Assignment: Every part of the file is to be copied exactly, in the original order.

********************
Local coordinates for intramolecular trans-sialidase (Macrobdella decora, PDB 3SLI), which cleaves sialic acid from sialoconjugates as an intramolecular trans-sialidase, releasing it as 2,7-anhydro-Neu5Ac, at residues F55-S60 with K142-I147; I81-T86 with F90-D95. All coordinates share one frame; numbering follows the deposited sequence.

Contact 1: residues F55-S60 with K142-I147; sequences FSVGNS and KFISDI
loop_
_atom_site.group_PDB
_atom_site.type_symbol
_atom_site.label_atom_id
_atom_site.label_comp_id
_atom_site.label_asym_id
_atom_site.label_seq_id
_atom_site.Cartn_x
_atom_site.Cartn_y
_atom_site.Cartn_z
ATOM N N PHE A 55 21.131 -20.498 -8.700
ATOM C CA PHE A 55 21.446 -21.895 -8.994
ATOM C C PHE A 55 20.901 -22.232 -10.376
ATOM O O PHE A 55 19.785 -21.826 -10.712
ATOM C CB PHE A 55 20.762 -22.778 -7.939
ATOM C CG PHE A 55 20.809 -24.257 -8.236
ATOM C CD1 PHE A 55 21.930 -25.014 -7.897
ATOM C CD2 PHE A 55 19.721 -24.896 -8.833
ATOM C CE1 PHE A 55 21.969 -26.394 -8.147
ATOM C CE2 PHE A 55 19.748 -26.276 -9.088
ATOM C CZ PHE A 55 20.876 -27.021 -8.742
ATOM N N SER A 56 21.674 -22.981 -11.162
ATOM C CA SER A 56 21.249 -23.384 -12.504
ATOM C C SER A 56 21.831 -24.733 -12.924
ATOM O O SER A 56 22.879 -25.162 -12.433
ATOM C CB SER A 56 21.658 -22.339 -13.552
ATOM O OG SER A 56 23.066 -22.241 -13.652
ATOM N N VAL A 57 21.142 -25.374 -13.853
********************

Local coordinates for intramolecular trans-sialidase (Macrobdella decora, PDB 3SLI), which cleaves sialic acid from sialoconjugates as an intramolecular trans-sialidase, releasing it as 2,7-anhydro-Neu5Ac, at residues F55-S60 with K142-I147; I81-T86 with F90-D95. All coordinates share one frame; numbering follows the deposited sequence.

Contact 1: residues F55-S60 with K142-I147; sequences FSVGNS and KFISDI
loop_
_atom_site.group_PDB
_atom_site.type_symbol
_atom_site.label_atom_id
_atom_site.label_comp_id
_atom_site.label_asym_id
_atom_site.label_seq_id
_atom_site.Cartn_x
_atom_site.Cartn_y
_atom_site.Cartn_z
ATOM N N PHE A 55 21.131 -20.498 -8.700
ATOM C CA PHE A 55 21.446 -21.895 -8.994
ATOM C C PHE A 55 20.901 -22.232 -10.376
ATOM O O PHE A 55 19.785 -21.826 -10.712
ATOM C CB PHE A 55 20.762 -22.778 -7.939
ATOM C CG PHE A 55 20.809 -24.257 -8.236
ATOM C CD1 PHE A 55 21.930 -25.014 -7.897
ATOM C CD2 PHE A 55 19.721 -24.896 -8.833
ATOM C CE1 PHE A 55 21.969 -26.394 -8.147
ATOM C CE2 PHE A 55 19.748 -26.276 -9.088
ATOM C CZ PHE A 55 20.876 -27.021 -8.742
ATOM N N SER A 56 21.674 -22.981 -11.162
ATOM C CA SER A 56 21.249 -23.384 -12.504
ATOM C C SER A 56 21.831 -24.733 -12.924
ATOM O O SER A 56 22.879 -25.162 -12.433
ATOM C CB SER A 56 21.658 -22.339 -13.552
ATOM O OG SER A 56 23.066 -22.241 -13.652
ATOM N N VAL A 57 21.142 -25.374 -13.853